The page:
Brothers In Arms

Spoiler Warning: I discuss plot elements of Tom Clancy’s Rainbow Six: Vegas 2.

In Rainbow Six: Vegas 2 (2008), Bishop is pulled from his teaching position at the R6 Academy to deploy in Las Vegas, where a drug-cartel-kingpin / terrorist-mastermind / evil-overlord is planting bombs and taking hostages and otherwise making exactly the sort of mischief for which they call in Rainbow Six teams. The terror army is massive and full of Chicago-bank-robber-esque sounding mercenaries.

Bishop tracks down Miguel Nowak, brother to Gabriel Nowak, ex-R6 officer and subordinate element member to (and student of) Bishop. After a stealthy infiltration of an industrial park, Bishop winds up face-to-face to Gabriel, but is knocked out by the old exploding plane trick.

Command takes Bishop off duty, ordering him to stand down, figuring he’s gone through enough. Also, his prior professional relationship with Gabriel is turning into a liability. Indeed, Bishop defies orders and takes his team to a Costa Rica villa for a final showdown with Gabriel. After another interpersonal confrontation, Bishop and Gabriel resolve to settle their differences with an impromptu quick-draw contest. Bishop wins and kills Gabriel.*

It’s a silly story.

It seems to be an important one — rather the archetypes and tropes being pulled here are important in that they’re commonly expressed. Brothers in arms, often a master and apprentice within a secretive elite fraternal order have a falling out in which one of them goes full-evil and not only rebels against the order, but becomes a right adversary and attempts to take down the order, requiring a confrontation between master-gone-rogue and apprentice. Always, the master has to go against orders to fight the apprentice. Often they’re literal siblings. Generally, they’re the same sex. This stuff is as deeply rooted as the hero’s journey.

Sadly, this exact premise is the fodder for many cheesy 80s-era action movies, so when I see it, I associate it with cheesy 80s-era action, not an attempt to tell a military techno-thriller. It certainly doesn’t belong anywhere in a Tom Clancy story, or what I think of when I imagine a Tom Clancy story…or at least what I want a Tom Clancy story to be.

Tom Clancy (as I see him) gets his inspiration from the Cold War in which these two vast empires enjoyed an uneasy peace in which cautious, deliberate world leaders maneuver around each other to gain subtle advantage. Sometimes situations could get fragile and delicate and these cautious, deliberate leaders would to send cautious, deliberate agents (sometimes cautious, deliberate agents with precise guns) to make sure things don’t escalate into a hot global nuclear war.

Threat of nuclear war ended. But then the the threat of terrorism became palpable with the 9/11 attack. So now we still have need for cautious, deliberate agents with precise guns to defuse situations that, without caution and deliberate action, could get very messy. Without their caution and deliberateness, a lot of innocent people could die at once, and that would be horrible.**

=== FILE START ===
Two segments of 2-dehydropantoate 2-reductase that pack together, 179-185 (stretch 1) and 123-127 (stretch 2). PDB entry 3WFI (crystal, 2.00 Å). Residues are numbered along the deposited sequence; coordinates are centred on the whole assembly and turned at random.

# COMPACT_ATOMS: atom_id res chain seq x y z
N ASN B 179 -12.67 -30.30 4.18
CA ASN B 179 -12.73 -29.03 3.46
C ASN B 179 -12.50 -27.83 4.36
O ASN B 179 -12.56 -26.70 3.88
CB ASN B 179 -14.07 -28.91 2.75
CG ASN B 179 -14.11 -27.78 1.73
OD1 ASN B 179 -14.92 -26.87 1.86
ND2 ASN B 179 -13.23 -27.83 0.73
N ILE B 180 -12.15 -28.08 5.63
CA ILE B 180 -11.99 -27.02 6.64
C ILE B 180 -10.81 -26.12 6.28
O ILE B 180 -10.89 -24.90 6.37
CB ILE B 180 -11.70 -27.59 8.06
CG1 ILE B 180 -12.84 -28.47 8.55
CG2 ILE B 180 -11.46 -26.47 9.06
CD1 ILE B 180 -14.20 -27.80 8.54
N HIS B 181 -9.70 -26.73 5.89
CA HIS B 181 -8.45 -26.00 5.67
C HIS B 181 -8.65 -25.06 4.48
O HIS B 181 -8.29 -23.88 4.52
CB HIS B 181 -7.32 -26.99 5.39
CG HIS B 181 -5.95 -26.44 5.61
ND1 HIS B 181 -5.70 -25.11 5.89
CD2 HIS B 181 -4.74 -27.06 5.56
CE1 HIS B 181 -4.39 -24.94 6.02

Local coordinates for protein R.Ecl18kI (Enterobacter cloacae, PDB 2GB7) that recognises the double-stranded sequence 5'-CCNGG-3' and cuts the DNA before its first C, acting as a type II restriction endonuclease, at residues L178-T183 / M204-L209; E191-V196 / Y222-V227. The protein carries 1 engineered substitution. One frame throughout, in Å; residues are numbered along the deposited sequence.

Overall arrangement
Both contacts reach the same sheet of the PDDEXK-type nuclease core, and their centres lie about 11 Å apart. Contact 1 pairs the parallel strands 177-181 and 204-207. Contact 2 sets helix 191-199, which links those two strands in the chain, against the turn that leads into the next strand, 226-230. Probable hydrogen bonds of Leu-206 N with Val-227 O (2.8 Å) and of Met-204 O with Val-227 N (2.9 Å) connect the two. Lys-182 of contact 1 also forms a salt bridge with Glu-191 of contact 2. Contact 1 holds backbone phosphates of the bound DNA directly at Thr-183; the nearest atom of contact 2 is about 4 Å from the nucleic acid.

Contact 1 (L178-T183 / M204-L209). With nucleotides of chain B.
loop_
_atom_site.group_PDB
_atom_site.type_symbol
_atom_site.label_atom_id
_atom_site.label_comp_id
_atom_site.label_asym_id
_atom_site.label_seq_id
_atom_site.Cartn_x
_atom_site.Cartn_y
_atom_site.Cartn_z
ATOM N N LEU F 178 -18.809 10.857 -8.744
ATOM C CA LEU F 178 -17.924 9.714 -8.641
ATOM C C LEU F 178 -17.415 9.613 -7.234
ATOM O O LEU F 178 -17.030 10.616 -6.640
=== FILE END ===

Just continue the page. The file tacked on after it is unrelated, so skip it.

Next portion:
Sometimes, even horrible things happen because cautious, deliberate people were too cautious and too deliberate, but these cautious deliberate agents know that in the long game, their caution and deliberation saves more lives than it costs.

This ideal is well expressed in Tom Clancy’s bookending framework to The Hunt For Red October. Jack Ryan takes a tense nighttime flight from London to Langley. And then, after all was done, Jack Ryan, exhausted, sleeps through a return flight back to London, teddy-bear-in hand for his daughter. The story is about the crazy things that happened at work. And what happens at work stays at work.

There’s no room for agents of these secret organizations to quit and go full-terrorist-mastermind. There’s no room for an operative to go rogue so he can finish the job on his own terms. Both of these run entirely contrary to feasibility of secret, elite organizations that handle delicate policitical situations in which lots of people are imperiled: All the people who cannot sustain caution and deliberateness have long since been weeded out at training.

And besides, how often does it happen in real life, that special-operations guys go rogue?

* Note here that I just summarized the worst of Rainbow Six Vegas 2, which is a campy intra-military psycho-drama in what is otherwise a pretty-durned-good 2008-era tactical shooter, including well-modeled guns, a team of guys who behave smartly and take cover as they move and fight and some pretty levels. It also allows for co-op multiplayer, in which two people can run through the campaign.

** In Tom Clancy’s idealism — as I see it — Cautious, deliberate secret elite agencies proudly do the job they were meant to do without getting corrupted or diverted by perverse incentives. Political and corporate officers don’t secretly wish for big awful terror things to happen from which they would personally profit. Civilians are generally good well-meaning people who want to work hard and raise families, pay their own workers a decent wage and, and not tip cows or harass minorities. Lies told to the public by elected representatives and agency officers are exclusively for the benefit of obfuscating current operational secrets, and never for anything else. No-one likes to lie or cheat or steal if they don’t have to. It’s a world I’d gladly live in, and I might be more conservative if I did.

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